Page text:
Human beings have a core of pain because life inherently contains difficulties, such as disease, want, and loss, but language keeps us amplifying these difficulties into larger patterns of human suffering. Like the rings around a jagged rock thrown into a pool of suffering, we amplify that core of pain by our patterns of cognitive entanglement and avoidance.


When we try to run away from a painful thought, feeling, or bodily sensation, it becomes more important and tends to occur more intensely or frequently. Because running away also means that we are taking our fearful thoughts literally, they become more believable and entangling. As a result, the “pain of presence” grows. Meanwhile life is put on hold while we struggle with our internal processes. As a result, the “pain of absence” grows as well. The black spot in the middle of our lives, of pain and suffering, grows bigger and bigger. You can call this whatever you like, I like to call it a shit-storm. Because that’s how it feels.


Unfortunately, these processes are not easy to control because they are so tightly linked to our normal use of language. People tend to “live in their minds,” that is, to engage with the world on the basis of these verbal processes. Living in your mind can be likened to riding a train. A train has its own tracks and it goes where they lead. That’s fine when the tracks are going where you want to go. But if you were traveling in the direction you want to be going, you probably would never have stopped to read this page. If the life you want to live is “off the tracks,” then you have only one option: you must learn how to get off the train and onto another track…at least sometimes.

Riding our mind-trains is a totally automatic process. We believe the thoughts that our minds present to us. Getting the train going in the first place happened innocently enough: we learned language; we learned how to speak, reason, and solve problems. Once we did that, our mind-trains became a permanent presence in our lives. Now, there is no way that you will stop thinking and generating thoughts—your mind-train will keep on running, in part, because language is so useful in so many areas. But just because the train keeps running all the time doesn’t mean you have to stay on it every moment.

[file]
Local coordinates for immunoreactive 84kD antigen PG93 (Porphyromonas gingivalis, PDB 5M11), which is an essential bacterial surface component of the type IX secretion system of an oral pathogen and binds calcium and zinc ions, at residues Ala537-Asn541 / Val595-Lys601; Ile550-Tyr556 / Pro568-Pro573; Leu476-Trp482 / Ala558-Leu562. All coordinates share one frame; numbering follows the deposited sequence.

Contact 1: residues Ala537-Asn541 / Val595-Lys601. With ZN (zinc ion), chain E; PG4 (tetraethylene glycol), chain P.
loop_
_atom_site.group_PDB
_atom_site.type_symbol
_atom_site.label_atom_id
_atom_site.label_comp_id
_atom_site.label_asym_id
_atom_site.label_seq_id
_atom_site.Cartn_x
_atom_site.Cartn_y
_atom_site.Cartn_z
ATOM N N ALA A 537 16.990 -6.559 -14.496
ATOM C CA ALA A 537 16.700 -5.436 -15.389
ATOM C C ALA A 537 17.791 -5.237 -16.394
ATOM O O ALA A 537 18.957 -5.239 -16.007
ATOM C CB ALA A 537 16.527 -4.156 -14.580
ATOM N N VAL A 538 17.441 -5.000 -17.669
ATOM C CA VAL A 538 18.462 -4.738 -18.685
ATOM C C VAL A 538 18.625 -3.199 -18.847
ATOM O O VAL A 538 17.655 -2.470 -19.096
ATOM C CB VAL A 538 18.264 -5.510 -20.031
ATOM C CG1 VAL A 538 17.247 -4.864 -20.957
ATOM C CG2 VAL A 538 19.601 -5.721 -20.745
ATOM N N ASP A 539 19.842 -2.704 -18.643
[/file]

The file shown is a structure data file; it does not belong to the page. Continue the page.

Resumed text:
On a real train, you’re allowed to ride as long as you follow the rules. You play an active part on the trip. You’ve got to cooperate with the rules by showing your ticket when you’re asked for it, sitting in your assigned seat and staying seated, and not raising a ruckus when you miss your stop or you find out the train’s taking you in a direction you don’t want to go.

The rules and conditions our minds lay down for us are simple but powerful: act on the basis of belief and disbelief. They say that you must react to your mind either by agreeing with it or arguing with it. Unfortunately, both reactions are based on taking your thoughts literally. Rather than seeing your thoughts merely as an ongoing process of relating, they are reacted to based on what they relate to. They are “factually” correct or incorrect.

When we take our thoughts literally, we are “riding the mind-train.” That is, we are responding to the thoughts our mind presents to us purely in terms of the facts they are about. Agreeing and disagreeing are both within the rules, so neither response gets you off the train. However, if you break the rules, you will find yourself off the mind-train—and isn’t this one train you’d like to get off of now and then?

To know what an experience is really like, we’ve got to experience it for ourselves, not just think about it. To see what it’s like to jump off the mind-train, we have to actually do it. We do that by breaking some of the rules and conditions our minds have set for us. And how do we jump off that train? Well, that is precisely what certain forms of therapy like Acceptance and Commitment Therapy, DBT, CBT, Schema Therapy and IFS are all about: helping us to jump off the mind train when its no longer serving us and finding a better train to ride with a destination that is more meaningful to us than uncalled for suffering and despair. At this point, all I can say is that once you are off of the train with your feet on the ground, you will see whether you are in a better position to choose a direction and live according to your values rather than simply riding the rails of your verbal conditioning.

It will take a while to learn how to do this. But that’s the direction in which we are headed.